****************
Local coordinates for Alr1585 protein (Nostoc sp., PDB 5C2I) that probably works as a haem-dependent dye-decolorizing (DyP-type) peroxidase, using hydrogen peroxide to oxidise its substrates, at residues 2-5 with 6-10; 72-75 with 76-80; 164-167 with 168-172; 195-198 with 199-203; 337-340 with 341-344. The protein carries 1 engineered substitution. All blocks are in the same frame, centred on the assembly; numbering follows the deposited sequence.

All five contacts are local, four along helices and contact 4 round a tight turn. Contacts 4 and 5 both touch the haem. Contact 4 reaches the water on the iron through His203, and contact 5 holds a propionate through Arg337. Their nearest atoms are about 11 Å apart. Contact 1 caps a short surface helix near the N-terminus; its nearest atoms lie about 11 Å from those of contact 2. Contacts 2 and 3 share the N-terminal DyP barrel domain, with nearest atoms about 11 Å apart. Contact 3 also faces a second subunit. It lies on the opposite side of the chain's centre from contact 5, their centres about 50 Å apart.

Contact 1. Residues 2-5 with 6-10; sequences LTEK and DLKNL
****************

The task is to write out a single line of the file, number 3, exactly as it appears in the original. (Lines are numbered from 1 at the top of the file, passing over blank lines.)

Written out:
Contact 1. Residues 2-5 with 6-10; sequences LTEK and DLKNL